One fun thing I like to do is watch when web pages are changed or removed. As I look into possibly untoward behaviour in the oil industry, I keep coming across situations where information disappears from the Internet. I give you three recent examples. Each one is minor, and I don’t want to speculate on people’s motives. I have no problem with privacy. I just don’t like memory holes, where information of public value was public and then disappears. So I am preserving and pointing out a few tidbits. Continue reading

Who is behind Arevenca? Help me find out.

I recognise Francisco Javier González and Glenbert Croes. Who else is in this picture? Any information will be helpful.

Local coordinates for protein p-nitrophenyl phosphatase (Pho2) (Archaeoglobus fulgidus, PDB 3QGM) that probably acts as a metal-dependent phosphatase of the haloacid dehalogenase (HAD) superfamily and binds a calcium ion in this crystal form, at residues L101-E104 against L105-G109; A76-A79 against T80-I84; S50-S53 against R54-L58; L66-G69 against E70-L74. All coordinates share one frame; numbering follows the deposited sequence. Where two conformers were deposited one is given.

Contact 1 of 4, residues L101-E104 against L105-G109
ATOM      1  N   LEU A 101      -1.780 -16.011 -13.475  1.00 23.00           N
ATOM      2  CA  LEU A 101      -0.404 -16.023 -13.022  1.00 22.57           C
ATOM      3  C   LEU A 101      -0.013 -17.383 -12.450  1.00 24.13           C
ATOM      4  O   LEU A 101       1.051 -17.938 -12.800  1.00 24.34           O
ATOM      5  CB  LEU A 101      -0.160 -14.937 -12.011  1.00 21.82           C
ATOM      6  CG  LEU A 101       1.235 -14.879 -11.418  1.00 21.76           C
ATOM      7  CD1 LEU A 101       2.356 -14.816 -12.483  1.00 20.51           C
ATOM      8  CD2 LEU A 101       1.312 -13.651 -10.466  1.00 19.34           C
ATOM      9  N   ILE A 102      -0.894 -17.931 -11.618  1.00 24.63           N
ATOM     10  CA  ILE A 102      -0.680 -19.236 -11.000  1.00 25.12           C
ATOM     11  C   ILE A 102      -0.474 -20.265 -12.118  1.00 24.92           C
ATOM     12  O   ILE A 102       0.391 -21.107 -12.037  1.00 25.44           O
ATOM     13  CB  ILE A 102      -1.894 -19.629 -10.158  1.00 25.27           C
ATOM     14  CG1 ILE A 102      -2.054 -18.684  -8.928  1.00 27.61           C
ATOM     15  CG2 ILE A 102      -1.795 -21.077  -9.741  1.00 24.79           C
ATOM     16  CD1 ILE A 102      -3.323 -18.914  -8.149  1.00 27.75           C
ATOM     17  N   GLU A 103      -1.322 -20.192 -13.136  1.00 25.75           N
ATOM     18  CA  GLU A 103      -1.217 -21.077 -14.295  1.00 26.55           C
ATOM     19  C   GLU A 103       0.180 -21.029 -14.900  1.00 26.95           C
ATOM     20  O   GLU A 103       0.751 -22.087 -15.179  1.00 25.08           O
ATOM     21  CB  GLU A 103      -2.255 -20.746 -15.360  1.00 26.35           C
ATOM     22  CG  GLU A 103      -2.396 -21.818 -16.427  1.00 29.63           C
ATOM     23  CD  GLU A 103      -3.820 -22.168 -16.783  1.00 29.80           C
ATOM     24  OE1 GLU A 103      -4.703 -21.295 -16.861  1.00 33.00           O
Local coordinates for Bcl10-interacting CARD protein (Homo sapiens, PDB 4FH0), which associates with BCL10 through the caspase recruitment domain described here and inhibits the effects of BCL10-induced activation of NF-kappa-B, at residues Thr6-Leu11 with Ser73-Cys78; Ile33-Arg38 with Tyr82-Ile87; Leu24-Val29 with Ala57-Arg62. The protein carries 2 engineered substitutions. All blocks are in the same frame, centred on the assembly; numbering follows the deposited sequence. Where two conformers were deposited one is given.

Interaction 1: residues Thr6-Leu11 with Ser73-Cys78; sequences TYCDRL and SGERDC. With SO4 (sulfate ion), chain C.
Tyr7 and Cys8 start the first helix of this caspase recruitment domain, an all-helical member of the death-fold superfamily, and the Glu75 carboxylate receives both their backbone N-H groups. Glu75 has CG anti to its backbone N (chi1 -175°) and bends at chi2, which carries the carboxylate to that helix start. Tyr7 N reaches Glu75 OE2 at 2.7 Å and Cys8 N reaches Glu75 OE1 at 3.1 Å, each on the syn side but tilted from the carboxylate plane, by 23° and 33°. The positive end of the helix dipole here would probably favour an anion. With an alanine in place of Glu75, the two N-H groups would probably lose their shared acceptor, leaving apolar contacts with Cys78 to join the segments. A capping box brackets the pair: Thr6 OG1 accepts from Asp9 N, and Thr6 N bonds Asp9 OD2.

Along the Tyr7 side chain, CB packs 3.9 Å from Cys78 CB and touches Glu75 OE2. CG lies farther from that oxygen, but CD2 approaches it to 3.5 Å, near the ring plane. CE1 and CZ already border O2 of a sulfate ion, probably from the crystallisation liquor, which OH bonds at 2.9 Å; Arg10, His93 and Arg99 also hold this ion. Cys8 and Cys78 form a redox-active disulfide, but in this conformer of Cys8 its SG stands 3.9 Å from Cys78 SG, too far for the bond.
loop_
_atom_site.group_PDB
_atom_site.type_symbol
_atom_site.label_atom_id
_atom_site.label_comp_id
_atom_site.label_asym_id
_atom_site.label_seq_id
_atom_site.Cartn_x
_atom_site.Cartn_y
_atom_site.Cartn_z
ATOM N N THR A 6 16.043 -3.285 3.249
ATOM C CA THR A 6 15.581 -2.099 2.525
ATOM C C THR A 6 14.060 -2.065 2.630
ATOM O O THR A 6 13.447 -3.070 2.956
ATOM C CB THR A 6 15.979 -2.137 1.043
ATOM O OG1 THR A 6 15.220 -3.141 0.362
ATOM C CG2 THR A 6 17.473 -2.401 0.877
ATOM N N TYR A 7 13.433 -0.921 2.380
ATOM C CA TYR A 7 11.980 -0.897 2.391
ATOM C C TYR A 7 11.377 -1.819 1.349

arevenca directors with avic xac or something

Click for full size

Send tips to settysoutham@gmail.com or just leave a comment on this post. Thanks.

UPDATING: Thanks to Otto, the Devil, Boz, and my sister for pointing out the name tags on the table and/or the names in the video. The problem is that Abraham Reek and Martino Schiera, for example, have so little Internet paper trail that I am unsure if they are using their real names. I’m hoping that people who know these folks will come forward.

Goodbye, Fly Aruba

Fly Aruba N407BV returns to USA

This is the way Fly Aruba ends, not with a bang but a roar down the jetway.

Thanks again to readers JS and T for keeping me updated on this. Look up the history of this plane and others at FlightAware.

UPDATING: it looks like the flight plan was filed a day early. The plane will go to Brownsville today, according to a newly filed flight plan.